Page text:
However, the official doctrine in England remained primarily Roman Catholic. In Lent 1540, Robert Barnes preached a reformation sermon in London and was imprisoned in the Tower. When Cromwell himself fell out of favor with the King and was arrested in June, Barnes lost his protector. On July 30, Barnes and two other Protestant preachers were burned to death. To the very end, Barnes remained steadfast in his faith and was able to give a thoroughly Lutheran final confession: “There is none other satisfaction unto the Father, but this [Christ’s] death and passion only… That no work of man did deserve anything of God, but only [Christ’s] passion, as touching our justification… For I knowledge the best work that ever I did is unpure and unperfect… Wherefore I trust in no good work that ever I did, but only in the death of Jesus Christ.” [2]

When the news of Robert Barnes’s martyrdom reached the continent, Melanchthon was horrified and Luther criticized Henry. Barnes had confessed the doctrine of justification by faith alone and so was martyred by a king who was an enemy to that most precious doctrine of the Gospel. Here is what Luther wrote concerning the Lutheran martyr of England:

“This Dr. Robert Barnes we certainly knew, and it is a particular joy for me to hear that our good, pious dinner guest and houseguest has been so graciously called by God to pour out his blood and to become a holy martyr for the sake of His dear Son… He always had these words in his mouth: Rex meus, regem meum [“my king, my king”], as his confession indeed indicates that even until his death he was loyal toward his king with all love and faithfulness, which was repaid by Henry with evil. Hope betrayed him. For he always hoped his king would become good in the end. Let us praise and thank God! This is a blessed time for the elect saints of Christ and an unfortunate, grievous time for the devil, for blasphemers, and enemies, and it is going to get even worse. Amen.”[3]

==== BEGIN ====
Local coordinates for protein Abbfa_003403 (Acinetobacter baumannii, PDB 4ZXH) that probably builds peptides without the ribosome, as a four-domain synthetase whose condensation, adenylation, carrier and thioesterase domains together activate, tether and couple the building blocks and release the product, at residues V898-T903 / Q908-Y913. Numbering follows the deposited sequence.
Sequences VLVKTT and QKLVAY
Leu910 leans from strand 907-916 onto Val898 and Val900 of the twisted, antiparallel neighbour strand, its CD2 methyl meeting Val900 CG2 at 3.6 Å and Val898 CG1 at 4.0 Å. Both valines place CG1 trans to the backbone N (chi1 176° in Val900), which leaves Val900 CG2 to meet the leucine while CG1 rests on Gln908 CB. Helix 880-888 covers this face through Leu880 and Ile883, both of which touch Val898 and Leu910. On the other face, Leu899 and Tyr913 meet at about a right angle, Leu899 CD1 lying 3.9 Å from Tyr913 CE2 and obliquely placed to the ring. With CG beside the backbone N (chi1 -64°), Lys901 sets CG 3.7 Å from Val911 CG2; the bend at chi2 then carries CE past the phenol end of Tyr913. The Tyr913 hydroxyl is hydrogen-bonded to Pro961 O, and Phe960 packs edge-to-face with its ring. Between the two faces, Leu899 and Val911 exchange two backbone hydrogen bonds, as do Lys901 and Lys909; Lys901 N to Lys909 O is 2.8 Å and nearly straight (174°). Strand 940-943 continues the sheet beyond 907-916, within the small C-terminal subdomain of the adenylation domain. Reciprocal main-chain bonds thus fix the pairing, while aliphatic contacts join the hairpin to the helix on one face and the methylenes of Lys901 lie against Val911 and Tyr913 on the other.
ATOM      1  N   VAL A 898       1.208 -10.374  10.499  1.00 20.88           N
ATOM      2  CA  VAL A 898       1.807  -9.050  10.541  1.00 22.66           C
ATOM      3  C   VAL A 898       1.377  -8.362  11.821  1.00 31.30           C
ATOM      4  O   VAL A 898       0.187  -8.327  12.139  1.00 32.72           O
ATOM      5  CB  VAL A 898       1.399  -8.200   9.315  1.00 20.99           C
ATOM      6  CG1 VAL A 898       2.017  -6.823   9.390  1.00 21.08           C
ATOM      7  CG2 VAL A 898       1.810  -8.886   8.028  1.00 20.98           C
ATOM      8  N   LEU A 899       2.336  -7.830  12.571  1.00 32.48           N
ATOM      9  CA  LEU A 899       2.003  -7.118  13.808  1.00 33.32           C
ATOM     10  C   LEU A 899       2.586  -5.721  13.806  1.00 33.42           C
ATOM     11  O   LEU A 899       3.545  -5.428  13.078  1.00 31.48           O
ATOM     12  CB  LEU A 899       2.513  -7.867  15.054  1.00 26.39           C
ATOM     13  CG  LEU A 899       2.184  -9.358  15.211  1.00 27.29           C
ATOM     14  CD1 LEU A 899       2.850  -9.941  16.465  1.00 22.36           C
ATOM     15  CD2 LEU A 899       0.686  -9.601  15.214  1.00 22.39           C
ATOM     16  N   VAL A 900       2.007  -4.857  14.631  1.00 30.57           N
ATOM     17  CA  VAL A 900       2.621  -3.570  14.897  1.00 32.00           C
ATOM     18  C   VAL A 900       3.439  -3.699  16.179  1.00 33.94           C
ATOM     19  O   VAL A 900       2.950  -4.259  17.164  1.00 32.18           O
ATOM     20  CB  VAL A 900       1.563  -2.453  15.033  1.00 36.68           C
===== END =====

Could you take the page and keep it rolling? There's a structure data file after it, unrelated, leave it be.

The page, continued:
The Rev. Anthony Dodgers is pastor of Immanuel Lutheran Church, Charlotte, Iowa.

Other Sources

Schofield, John. Philip Melanchthon and the English Reformation. (Burlington: Ashgate, 2006).

Tjernagel, Neelak S. Henry VIII and the Lutherans. (St. Louis: Concordia, 1965).

[1] Neelak S. Tjernagel, ed., The Reformation Essays of Dr. Robert Barnes (Eugene, OR: Wipf & Stock, 1963), 36.

[2] George Pearson, ed., The Remains of Myles Coverdale, Bishop of Exeter (Cambridge: University Press, 1846), 355, 379, 383, 397.

[3] “Preface to Robert Barnes Confessio Fidei (1540).” Translated by Mark DeGarmeaux from pp.449-51 of vol. 51 of D. Martin Luthers Werke: Kritische Gesamtausgabe (Weimar: Hermann Bohlau, 1883-). Found in Treasury of Daily Prayer, Scot Kinnaman, ed. (St. Louis: Concordia, 2008), 574-5.